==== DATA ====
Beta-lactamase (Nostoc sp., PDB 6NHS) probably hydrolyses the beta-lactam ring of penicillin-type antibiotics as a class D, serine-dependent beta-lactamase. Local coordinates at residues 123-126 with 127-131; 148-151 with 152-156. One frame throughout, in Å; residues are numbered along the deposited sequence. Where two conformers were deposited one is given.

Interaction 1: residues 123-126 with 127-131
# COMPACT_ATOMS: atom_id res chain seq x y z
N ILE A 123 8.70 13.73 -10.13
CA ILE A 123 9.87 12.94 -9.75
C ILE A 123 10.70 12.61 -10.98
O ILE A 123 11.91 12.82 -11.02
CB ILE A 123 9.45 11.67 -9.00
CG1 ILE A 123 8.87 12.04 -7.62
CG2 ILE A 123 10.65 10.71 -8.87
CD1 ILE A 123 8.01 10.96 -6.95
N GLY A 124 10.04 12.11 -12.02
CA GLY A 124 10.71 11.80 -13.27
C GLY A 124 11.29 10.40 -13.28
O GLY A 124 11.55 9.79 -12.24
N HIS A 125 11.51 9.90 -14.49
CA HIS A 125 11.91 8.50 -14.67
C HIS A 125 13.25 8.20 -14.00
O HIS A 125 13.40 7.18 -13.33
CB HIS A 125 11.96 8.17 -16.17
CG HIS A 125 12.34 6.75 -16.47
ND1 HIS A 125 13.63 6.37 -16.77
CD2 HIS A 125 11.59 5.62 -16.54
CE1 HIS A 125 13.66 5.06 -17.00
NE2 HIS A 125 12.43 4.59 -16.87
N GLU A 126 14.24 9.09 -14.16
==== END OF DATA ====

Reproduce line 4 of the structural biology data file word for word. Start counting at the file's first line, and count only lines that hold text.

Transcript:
N ILE A 123 8.70 13.73 -10.13